I am struck that in most of the 22 states that went for McCain-Palin, the margins were not even close. They won landslide margins (over 55%) in Appalachia and the Deep South -- West Virginia, Louisiana, Arkansas (which went for the Clintons), over to Oklahoma and Texas. Kansas gave McCain 57% of the vote, Idaho and Utah gave him more than 60% of the vote. I wonder if some of these states simply have not overcome racial biases. Clearly, in the four states where Obama did worse among white voters than John Kerry did in 2004 -- Arkansas, Alabama, Mississippi and Louisiana -- race was a factor.
A New York Times map shows the "McCain Belt" -- places where McCain did better than Bush did in 2004, and it's highly doubtful these voters were concerned about tax cuts for people making $250,000 a year, as few people in this region make that much.
Overall, McCain won 46% of the popular vote -- not terrible considering that so many of the fundamentals were against him. Many of these states he won are rock-ribbed Republican even in the worst national environment for the GOP. But I was surprised that Arkansas, Louisiana, Tennessee, and West Virginia would give such huge margins to McCain, because they went for Clinton-Gore in the 1990s.
There were a few squeakers for McCain -- he won Missouri by just six thousand votes, and he won Montana by just 16,000 votes. If he hadn't been on the ticket, the Republicans would have had a much harder time taking Arizona, which is far more "pro-immigrant" than the GOP as a whole. Obama won North Carolina by about 12,000 votes, with an incredible 68% turnout. And Obama won Indiana -- a state I once considered one of the most conservative in the nation -- with 50% of the vote compared to 49% for McCain.
Certainly there are legitimate philosophical differences on the role of government and belief in "rugged individualism" that are prevalent in consistently Republican states like Texas, and other Western states, that have nothing to do with race. It would be totally unfair to suggest that racism fully explains the GOP presidential candidate's victories in 22 states.
But West Virginia, Kentucky, Tennessee, Arkansas, and Louisiana tend to vote for white "Bubba" Democrats like Bill Clinton. And Hillary Clinton probably would have carried Arkansas if she had been the Democratic nominee this year.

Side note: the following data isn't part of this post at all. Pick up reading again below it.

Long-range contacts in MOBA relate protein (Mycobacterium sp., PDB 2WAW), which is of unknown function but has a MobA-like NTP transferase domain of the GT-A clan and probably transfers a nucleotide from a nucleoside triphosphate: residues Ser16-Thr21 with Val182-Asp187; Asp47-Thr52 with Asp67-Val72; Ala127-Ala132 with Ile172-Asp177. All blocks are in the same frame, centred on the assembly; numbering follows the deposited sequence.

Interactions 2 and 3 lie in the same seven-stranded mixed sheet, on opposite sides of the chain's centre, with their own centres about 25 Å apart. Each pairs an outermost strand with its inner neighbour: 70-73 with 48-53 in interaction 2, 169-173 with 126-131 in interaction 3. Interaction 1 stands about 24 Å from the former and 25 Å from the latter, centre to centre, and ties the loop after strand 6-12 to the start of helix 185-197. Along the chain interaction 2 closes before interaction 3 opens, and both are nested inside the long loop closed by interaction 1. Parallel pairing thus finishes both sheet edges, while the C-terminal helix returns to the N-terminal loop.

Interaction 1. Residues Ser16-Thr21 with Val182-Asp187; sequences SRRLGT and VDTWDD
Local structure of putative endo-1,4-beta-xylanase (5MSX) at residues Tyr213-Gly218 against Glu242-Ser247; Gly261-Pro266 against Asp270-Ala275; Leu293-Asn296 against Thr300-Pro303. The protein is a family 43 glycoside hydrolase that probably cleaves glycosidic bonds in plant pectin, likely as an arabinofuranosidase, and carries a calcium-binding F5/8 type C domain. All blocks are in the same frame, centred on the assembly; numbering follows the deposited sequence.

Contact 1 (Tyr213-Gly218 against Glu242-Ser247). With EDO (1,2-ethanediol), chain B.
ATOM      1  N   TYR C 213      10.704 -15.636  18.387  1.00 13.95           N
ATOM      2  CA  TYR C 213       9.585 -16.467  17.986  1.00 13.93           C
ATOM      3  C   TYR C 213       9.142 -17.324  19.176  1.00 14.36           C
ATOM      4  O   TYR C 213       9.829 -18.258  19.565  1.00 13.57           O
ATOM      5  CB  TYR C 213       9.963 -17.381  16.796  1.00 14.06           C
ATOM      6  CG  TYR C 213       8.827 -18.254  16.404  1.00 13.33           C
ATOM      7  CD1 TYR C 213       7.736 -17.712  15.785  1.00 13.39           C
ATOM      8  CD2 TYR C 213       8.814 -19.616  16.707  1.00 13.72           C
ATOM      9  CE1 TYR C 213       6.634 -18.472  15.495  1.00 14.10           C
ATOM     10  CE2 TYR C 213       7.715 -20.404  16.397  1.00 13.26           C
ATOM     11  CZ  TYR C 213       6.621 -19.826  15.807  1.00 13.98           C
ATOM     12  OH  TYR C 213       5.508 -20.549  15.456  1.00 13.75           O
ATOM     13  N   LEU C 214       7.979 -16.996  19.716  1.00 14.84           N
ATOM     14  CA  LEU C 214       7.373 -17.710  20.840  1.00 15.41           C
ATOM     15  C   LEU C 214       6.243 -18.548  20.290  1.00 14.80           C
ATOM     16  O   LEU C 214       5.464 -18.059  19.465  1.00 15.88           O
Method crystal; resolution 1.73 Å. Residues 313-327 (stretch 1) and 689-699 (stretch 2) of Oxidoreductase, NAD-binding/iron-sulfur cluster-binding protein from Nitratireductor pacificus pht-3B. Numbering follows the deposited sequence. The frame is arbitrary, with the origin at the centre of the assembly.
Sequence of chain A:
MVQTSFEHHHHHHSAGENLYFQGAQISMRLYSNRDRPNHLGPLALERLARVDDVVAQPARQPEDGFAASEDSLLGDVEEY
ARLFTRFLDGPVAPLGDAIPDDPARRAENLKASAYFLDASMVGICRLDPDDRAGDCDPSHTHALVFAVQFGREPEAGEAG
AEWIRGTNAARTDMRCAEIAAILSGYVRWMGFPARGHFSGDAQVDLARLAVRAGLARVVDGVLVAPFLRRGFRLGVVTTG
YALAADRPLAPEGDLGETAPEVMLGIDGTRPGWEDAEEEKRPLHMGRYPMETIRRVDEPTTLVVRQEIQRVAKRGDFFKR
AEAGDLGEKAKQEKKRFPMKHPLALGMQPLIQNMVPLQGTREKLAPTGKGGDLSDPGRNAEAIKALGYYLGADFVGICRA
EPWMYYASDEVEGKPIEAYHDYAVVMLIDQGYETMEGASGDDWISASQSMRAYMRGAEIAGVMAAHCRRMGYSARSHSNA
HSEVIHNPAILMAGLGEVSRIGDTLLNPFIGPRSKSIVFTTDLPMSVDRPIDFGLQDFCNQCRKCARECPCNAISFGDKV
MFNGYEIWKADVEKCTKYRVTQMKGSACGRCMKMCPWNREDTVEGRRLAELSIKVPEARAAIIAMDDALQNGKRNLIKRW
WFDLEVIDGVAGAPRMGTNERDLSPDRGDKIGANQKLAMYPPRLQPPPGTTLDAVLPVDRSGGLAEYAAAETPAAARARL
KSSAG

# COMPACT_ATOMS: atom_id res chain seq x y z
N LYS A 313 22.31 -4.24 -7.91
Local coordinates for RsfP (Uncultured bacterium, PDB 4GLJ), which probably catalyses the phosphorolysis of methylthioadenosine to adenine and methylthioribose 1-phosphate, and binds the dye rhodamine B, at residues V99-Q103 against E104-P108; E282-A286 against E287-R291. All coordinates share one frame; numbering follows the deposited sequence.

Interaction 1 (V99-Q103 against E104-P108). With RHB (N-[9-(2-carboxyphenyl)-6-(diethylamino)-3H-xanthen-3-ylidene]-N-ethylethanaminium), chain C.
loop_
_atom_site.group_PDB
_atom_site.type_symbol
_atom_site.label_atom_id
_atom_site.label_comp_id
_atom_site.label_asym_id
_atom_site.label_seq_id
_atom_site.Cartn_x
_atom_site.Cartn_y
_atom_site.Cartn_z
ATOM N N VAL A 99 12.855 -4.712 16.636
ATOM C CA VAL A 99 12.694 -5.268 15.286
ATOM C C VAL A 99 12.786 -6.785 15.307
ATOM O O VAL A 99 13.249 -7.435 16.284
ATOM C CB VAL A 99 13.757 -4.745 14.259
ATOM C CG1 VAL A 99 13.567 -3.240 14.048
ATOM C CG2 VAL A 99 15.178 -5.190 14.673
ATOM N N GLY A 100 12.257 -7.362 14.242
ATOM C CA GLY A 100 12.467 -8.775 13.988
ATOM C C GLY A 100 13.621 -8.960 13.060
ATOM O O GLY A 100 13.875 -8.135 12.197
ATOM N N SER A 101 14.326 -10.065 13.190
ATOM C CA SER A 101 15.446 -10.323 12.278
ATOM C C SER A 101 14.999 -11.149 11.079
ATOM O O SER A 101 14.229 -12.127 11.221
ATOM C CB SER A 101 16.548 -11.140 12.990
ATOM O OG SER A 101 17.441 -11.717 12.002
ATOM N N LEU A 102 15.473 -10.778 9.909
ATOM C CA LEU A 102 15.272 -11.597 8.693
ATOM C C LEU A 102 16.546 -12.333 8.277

One cannot help but wonder if Obama's race was a factor in these states, which are struggling economically. Why else would they give such huge margins to the Republican presidential candidate in a year when gale economic winds have caused them such hardship and so tarnished the incumbent party's image?
A friend writes: "Not sure that it's race, but I think we still live very much in a red states/blue states dichotomy in some ways. If J.C. Watts, the African-American who was a conservative Republican congressman from Oklahoma had been the Republican candidate against Hillary Clinton this year, the GOP total probably would have been the same. And race was probably still a factor in states Dems won. I'm a bit appalled, for example, that Caswell County, NC gave only 51% of its vote to Obama. Given that African-Americans are more than 40% of the Caswell County electorate, that means Obama did dismally among Caswell County whites."
Actually, if Hillary Clinton had been the nominee, I doubt the Democratic nominee would have taken Virginia, North Carolina, Indiana, and maybe not Colorado. She probably would have taken Arkansas, West Virginia, and maybe Missouri, and probably still would have won. How close she came!
But Obama was the more popular Democratic nominee. The fresh energy he brought to the campaign and the presidency, without the "scandals" and vitriol of the Clinton years, is most definitely preferable. It's truly a fresh start, and CHANGE most Americans were so clearly desperate for.
But it will probably be a long time before a majority of voters in the 15 states that McCain-Palin won handily, with 55% of the vote or more, feel comfortable with Barack Obama as their president. Those 15 states -- Alabama, Mississippi, Tennessee, West Virginia, Kentucky, Louisiana, Arkansas, Texas, Oklahoma, Kansas, Nebraska, Wyoming, Idaho, Utah, and Alaska -- represent the hardcore national Republican base.
Four of those states -- West Virginia, Louisiana, Arkansas, and Kansas -- have Democratic senators or governors. It may be possible for Obama, if he's successful as President, to make further inroads. Plus:
"The Republican Party is facing a real problem in those four western states of Colorado, Nevada, New Mexico, and Arizona. If John McCain hadn't been on the ballot in Arizona," observes Mark Shields of the PBS News Hour." The GOP in those states is estranged from the Latino community because of a perception that the party is anti-immigrant, he said.
Obama could build on his support in Arizona, Montana, Missouri, the Dakotas, Kansas, Georgia and maybe even South Carolina. Still, there's a core of 10 or 11 states that will probably never go Democratic, unless there is truly a Great Depression and revolutionary political realignment.